Dr Ashwin Dhanda (Liver)
Institution: Plymouth University Peninsula School of Medicine
Title: Can assessment of global immune function predict outcome and response to corticosteroid treatment in patients with severe alcoholic hepatitis?
Project Start Date: 16th October 2017
Completion Date: 15th October 2018
Summary: Alcoholic hepatitis is a serious condition caused by long-term heavy alcohol consumption. It accounts for around 2% of all hospital admissions. If severe, it leads to liver failure and death in nearly 1 in 3. Only steroid treatment improves survival but around 1 in 3 do not respond and have a very high chance of dying from their condition. It is therefore important to be able to predict an individual patient’s response to steroids. This will improve personalised patient care and the chance of survival from this condition. We have previously shown that a blood test accurately measures response to steroids in most patients. However, it is difficult to perform and could not be used in the NHS. To develop a simpler test, we have looked at markers of inflammation produced by certain types of white blood cells and have shown a difference that could be exploited in a new test, which is already commercially available. In the proposed study, we will investigate whether this new test can be used to predict survival of patients with alcoholic hepatitis. If so, it could easily be incorporated into NHS practice to improve the care we can provide to this sick patient group.
I will recruit patients from the South West Liver Unit at Plymouth Hospitals NHS Trust and perform laboratory work in Plymouth University Peninsula School of Medicine. I will be supported by the Hepatology Research Group and guided by my mentor, Professor Matthew Cramp.
During this project, we will take blood samples from 24 patients with severe alcoholic hepatitis and use a newly developed blood test to measure markers of inflammation. We will follow up these patients for 3 months to find out whether any measurement predicts their survival at that time. This study will commence in October 2017 with patient recruitment completed within 9 months. The study will be completed 3 months after the final patient is recruited. We will then analyse results and produce a report including a lay summary by the end of 2018.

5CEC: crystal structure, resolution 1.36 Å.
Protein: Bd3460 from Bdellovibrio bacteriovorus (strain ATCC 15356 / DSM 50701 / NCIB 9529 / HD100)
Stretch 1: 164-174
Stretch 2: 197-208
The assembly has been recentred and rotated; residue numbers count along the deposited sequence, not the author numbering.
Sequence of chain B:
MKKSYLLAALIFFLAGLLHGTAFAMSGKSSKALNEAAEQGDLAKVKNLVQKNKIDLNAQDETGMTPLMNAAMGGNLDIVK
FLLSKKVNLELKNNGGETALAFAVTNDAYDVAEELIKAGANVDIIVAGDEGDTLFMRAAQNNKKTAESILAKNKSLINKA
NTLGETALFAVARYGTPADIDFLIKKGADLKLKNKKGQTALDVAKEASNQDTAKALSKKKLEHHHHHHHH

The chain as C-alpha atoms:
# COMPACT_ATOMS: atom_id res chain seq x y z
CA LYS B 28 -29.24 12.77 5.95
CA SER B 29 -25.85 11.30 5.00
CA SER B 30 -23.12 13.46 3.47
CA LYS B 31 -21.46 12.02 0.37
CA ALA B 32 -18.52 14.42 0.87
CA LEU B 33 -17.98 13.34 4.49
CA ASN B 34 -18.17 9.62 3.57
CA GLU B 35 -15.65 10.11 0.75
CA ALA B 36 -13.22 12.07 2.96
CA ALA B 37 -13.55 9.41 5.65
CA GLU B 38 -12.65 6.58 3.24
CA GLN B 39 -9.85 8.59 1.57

If this project is successful, it will identify potential new blood markers of survival. These “biomarkers” will be evaluated in a large multicentre study. The blood test can then be incorporated into clinical practice to help identify patients at higher risk of dying from their condition. These patients can then be offered alternative therapy or entered into clinical trials of new treatments at an early stage.
I have been working with patients with severe alcoholic hepatitis for a number of years and have recognised that despite improvements in overall care, long-term survival remains poor. We have already started to investigate changes in their immune system and I am keen to learn more about this. In doing so I hope to develop a new tool that has the potential to improve the survival of this patient group.
Completion of this project will build on my clinical and research expertise in the field of alcohol related liver disease. It will place me in a better position to work collaboratively at a national level to develop clinical studies to improve patient outcome from alcoholic hepatitis and other causes of chronic liver disease.
I would like to thank Guts UK for its generous support of this project. I hope that this project will ultimately improve survival of patients with alcoholic hepatitis, a serious condition leading to liver failure and death in up to 1 in 3. By using a simple blood test to measure immune function we will look for a marker that can predict survival of these patients. If successful, this blood test can be incorporated into everyday clinical practice to guide treatment options.Dr Ashwin Dhanda